By Amelia Thomson-DeVeaux and Anna Maria Barry-Jester
Last fall, about a month before her Medicaid coverage was scheduled to expire, Darolyn Lee realized that she needed to get her contraceptive implant replaced. Lee, a 37-year-old in Chicago, called the managed care organization in charge of her plan to find out where she should go to get the new implant. She was told that the closest in-network provider was Mercy Hospital and Medical Center, a Catholic hospital about 30 minutes away by bus.
When she got to the hospital for her appointment, the doctor said she couldn’t replace Lee’s birth control, but wouldn’t say why. Instead, she gave Lee a referral card for the hospital’s obstetrics and gynecology department. Lee, assuming that hospital bureaucracy was to blame, made another appointment and returned to the hospital a few weeks later. But when the second doctor walked into the room, she explained that she, too, could not replace the implant. She offered Lee a pap smear instead.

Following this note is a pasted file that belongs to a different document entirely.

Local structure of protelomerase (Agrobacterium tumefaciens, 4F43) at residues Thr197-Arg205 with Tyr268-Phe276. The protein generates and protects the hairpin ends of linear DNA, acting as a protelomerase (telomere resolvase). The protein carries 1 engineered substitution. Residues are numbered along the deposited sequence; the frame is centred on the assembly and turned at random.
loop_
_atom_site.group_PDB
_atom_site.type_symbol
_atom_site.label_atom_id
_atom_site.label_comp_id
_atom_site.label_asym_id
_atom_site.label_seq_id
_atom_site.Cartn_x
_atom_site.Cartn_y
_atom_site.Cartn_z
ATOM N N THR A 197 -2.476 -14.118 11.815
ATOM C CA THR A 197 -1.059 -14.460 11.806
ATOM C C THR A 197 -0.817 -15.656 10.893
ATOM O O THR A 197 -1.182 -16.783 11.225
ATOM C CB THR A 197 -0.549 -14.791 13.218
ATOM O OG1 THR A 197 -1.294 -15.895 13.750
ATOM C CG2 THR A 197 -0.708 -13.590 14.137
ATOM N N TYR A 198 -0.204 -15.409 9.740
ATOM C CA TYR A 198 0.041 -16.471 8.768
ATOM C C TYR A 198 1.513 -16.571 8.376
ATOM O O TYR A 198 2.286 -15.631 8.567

Lee was stunned and angry. Through tears, she asked where she could get her implant replaced. The gynecologist gave her a referral for the county hospital. “I couldn’t say nothing else — I was just upset,” Lee said. “They had wasted my time going to all of these appointments, only to not do anything that I had requested.”
Continue reading by clicking the name of the source below.